But, for everyone else, there’s global asset allocation. It’s what most people do. They allocate capital, I rotate capital. I rotate, rather than allocate.
If I were going to invest in static, long-only, fully invested all the time global asset allocation, it would look like these S&P Target Risk indexes. When it comes to a simple allocation of capital, who’s going to do it better than S&P? Many advisors are charging their clients 0.50% to 1% for a simple asset allocation like this. I personally believe the risk of a disaster is so high it makes the unmanaged risk imprudent, so we don’t offer fixed, long-only, fully invested all the time global asset allocation at Shell Capital. If we did, we’d probably manage billions because investors want “market returns” until they are big losses. We could also spend our time selling instead of analyzing. But we would constantly be apologizing for market behavior instead of embracing up and downtrends. In my opinion, it’s a difficult business model, but it’s still the easiest for financial advisors. They allocate to the funds, rebalance routinely, maybe do some tax-loss harvesting, and write a commentary about what the market did that lead to their results. Admittedly, it’s a lot easier than tactical portfolio management. When the market doesn’t do what they wanted, it’s the market’s fault. In 2008, they said let’s “hunker down.”
From my perspective, the investment advisory firms with the largest assets under management tend to be asset allocation firms. They advise clients to invest in global asset allocation models similar to these. Since they aren’t doing constant research and making tactical trading decisions, their time is freed up for the golf course, where they meet more and more clients.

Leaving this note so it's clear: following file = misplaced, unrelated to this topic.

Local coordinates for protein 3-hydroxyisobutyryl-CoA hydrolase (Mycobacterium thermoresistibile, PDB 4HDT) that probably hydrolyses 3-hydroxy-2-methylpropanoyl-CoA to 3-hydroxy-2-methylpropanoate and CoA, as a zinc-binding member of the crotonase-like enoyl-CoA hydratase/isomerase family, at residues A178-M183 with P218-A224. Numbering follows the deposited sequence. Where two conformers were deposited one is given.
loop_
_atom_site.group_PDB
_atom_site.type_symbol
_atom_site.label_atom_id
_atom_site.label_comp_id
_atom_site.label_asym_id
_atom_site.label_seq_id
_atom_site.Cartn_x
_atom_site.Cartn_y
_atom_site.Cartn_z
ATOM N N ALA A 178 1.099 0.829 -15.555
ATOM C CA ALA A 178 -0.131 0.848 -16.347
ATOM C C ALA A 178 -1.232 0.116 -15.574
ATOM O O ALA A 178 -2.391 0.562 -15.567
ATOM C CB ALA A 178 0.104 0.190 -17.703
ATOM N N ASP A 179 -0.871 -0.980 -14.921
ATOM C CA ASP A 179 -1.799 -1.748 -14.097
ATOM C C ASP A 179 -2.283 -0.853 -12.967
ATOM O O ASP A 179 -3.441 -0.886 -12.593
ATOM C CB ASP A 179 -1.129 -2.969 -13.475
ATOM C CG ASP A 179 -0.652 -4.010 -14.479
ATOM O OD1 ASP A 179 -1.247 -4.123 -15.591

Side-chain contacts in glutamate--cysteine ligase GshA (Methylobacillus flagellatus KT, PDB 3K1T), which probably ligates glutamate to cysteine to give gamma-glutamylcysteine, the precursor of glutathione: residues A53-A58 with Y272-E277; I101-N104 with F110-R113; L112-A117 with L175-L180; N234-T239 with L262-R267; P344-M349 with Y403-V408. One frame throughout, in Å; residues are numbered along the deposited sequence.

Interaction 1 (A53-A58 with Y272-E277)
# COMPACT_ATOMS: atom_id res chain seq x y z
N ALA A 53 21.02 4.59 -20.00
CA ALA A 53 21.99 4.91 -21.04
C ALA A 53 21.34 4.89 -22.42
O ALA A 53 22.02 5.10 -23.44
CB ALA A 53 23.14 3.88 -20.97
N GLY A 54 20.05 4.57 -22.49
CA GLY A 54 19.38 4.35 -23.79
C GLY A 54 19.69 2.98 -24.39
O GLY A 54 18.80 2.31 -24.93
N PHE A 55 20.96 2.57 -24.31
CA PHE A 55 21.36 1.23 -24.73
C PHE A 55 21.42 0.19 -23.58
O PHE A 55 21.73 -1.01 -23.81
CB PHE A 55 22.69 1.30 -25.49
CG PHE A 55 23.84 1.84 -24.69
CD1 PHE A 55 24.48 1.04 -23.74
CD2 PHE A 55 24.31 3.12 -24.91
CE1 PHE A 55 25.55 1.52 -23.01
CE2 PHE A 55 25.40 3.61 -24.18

Why do I think it’s a challenging advisory business model?
Global asset allocation doesn’t give me what I want, nor does it give our clients what they want. We want active risk management. We want a point in which we’ll reduce our exposure to loss and maybe even reverse it so as prices fall we profit from it. Sure, like global asset allocation, tactical portfolio management does not assure a profit or guarantee protection against a loss, either. But, like any other action in life vs. inaction, it’s an attempt, which to me, is better than no attempt at all.
What I know is this: global markets can and do all fall together in times of crisis when investors who held their losses too long keep tapping out as prices fall.
Even the most respected global allocation funds participated in the waterfall decline enough to tap out most investors I know if they had invested in them – we didn’t.
I know some advisors and media have been criticizing the “hedge fund” side of the investment industry for years now because total returns haven’t been as high as the past. I don’t think passive indexing advisors have all that much to speak about themselves. Even the most aggressive index allocation that assumes no fees is a 26% gain in the past three years. That’s not an average gain, it’s a gain in capital.